Kirkton described his understanding of the scope of the problem that stems, in part, from the fact that Tijuana is more of a twin city to San Diego and Los Angeles than a metropolitan area in a different country.

Epidemiologists from different cities in Southern California have no way of tracking HIV-infected people who move beyond their particular areas, and certainly have no way of tracking them between Mexico and the U.S., he said.

He said approximately 35 percent of the patients at Casa Hogar are HIV positive convicts who’ve been released from California’s jails and prisons, but who aren’t U.S. citizens.

“They’re bused to Mexico and given a phone number to the general hospital there that refers them to the hospice,” he said.

Benavides, who was the driving force behind the students’ project, said he wanted to do it because of the changing face of journalism.

“I don’t have to follow the rules already established on how to teach journalism,” he said, adding that this makes sense because today’s technologies are fueling changes in journalism that are moving faster than they are in academia, which has traditionally been stuck in the status quo.

Benavides said he wanted to do a multimedia project in which students weren’t influenced by preconceived notions.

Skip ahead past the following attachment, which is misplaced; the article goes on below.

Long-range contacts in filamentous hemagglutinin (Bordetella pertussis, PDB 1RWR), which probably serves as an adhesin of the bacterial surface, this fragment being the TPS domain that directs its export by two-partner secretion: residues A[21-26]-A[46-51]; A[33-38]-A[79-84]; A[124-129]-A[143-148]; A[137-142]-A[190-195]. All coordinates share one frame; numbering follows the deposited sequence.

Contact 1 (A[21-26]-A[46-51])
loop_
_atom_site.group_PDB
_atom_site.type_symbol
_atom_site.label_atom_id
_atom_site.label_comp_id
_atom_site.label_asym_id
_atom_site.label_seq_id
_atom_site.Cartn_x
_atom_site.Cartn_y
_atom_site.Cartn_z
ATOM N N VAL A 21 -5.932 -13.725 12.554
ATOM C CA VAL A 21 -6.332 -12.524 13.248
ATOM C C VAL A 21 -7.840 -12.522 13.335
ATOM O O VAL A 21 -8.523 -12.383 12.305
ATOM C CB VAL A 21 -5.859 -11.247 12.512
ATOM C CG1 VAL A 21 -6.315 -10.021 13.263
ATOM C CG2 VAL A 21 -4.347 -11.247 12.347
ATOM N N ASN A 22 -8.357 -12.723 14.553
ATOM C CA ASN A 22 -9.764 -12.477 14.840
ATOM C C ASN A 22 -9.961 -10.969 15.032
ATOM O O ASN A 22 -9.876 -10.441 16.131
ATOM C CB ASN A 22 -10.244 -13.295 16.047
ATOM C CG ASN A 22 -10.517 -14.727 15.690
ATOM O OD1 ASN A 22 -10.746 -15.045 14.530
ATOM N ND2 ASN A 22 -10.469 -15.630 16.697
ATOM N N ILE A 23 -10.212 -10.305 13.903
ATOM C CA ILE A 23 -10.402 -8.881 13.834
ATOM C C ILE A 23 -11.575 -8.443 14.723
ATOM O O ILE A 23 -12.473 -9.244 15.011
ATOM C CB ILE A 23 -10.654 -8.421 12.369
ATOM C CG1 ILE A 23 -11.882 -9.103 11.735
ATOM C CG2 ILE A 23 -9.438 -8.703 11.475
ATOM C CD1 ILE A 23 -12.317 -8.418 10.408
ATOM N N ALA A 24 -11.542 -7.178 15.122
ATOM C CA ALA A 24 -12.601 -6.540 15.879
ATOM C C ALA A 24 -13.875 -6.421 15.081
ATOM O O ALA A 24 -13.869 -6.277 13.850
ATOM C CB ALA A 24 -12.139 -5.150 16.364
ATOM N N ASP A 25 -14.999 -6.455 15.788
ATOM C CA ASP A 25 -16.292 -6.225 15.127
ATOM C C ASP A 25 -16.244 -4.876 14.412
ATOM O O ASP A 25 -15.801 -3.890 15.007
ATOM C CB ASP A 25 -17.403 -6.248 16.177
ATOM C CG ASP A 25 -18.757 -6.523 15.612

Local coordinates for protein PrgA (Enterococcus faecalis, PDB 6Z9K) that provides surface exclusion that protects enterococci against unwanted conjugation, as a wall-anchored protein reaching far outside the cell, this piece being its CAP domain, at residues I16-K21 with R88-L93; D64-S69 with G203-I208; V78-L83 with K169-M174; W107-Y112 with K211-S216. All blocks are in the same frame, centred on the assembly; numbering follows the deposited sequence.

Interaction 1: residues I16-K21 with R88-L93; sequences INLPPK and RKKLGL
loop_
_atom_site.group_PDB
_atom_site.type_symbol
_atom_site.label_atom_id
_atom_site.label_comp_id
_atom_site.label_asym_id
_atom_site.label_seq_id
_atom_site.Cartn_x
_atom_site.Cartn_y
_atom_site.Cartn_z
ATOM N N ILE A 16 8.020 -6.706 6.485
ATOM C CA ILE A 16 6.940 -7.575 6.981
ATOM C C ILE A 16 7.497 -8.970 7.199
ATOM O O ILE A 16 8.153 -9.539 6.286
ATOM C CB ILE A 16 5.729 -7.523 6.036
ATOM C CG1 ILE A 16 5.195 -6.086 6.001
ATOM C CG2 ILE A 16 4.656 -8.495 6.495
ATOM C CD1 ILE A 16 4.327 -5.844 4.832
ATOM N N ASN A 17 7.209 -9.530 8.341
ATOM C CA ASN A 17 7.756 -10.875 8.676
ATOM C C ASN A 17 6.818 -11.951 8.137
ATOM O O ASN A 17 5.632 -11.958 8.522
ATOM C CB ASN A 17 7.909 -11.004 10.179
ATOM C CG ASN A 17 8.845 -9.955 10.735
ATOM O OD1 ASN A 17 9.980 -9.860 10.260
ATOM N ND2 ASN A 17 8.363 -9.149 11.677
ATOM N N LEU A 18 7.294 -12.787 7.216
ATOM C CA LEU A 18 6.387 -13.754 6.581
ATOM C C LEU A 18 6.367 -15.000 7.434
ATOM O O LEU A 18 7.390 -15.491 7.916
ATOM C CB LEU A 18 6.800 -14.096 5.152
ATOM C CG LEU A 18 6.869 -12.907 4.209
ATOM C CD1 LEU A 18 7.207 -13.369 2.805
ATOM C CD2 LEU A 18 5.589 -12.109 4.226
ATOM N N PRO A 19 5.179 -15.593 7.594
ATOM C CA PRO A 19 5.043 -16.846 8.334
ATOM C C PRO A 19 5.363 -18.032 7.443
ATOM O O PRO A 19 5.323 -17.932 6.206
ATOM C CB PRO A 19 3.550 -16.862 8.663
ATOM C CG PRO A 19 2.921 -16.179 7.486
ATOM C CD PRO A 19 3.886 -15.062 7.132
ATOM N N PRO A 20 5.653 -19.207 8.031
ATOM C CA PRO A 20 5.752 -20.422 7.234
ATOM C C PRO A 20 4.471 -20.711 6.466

Students will often approach a story with a good idea of what their sources will say, he said.

“They choose an anecdote and get a quote to back it up and it becomes really formulaic – mechanical,” he said.

“Nothing can prepare you to see people in the terminal stages of AIDS,” Benavides said. “That’s pretty hard to take.”

He is very pleased with the outcome of the project, saying he believes its various components have a good chance of winning prizes at different competitions.

It’s going to have to be translated into English for entry into the more socially responsible competitions, like the Robert F. Kennedy Award, he said.

Benavides said he was surprised at how open, friendly and forthcoming the patients at Casa Hogar were, noting they had every right to be bitter and angry at their circumstances, but weren’t.

Benevides agrees that progress in solving the HIV/AIDS problem in the Latin community is thwarted by cultural beliefs.

The Latino culture is macho, he said, adding that extramarital sex is seen as okay because it’s considered a macho thing.

“Many in Latin cultures don’t even consider a man having sex with another man gay behavior. It’s just having sex with men,” he said.

KPFK radio producer Ruben Tapia aired the broadcast portions of the project on May 31, and was thrilled with the quality of the finished product.

His show, “Nuestra Voz,” airs from 9 p.m. to 10:30 p.m. and includes a portion for listeners to call in and voice their opinions and comments.

He said the fact that so many people called in from Mission Viejo to Santa Barbara with positive feedback was a testament to the success of the students’ project.

Tapia, who has produced KPFK’s “Enfoque Latino” for more than 20 years, is impressed with the positive influence Benavides has had on the Spanish-speaking journalism students at CSUN. Before Benavides’ arrival, most of the students didn’t read newspapers and 90 percent of them wanted to do sports and entertainment, but now they seem to be interested in more socially responsible journalism, he said.

“The way Benavides has put together the program is really inspiring,” Tapia said.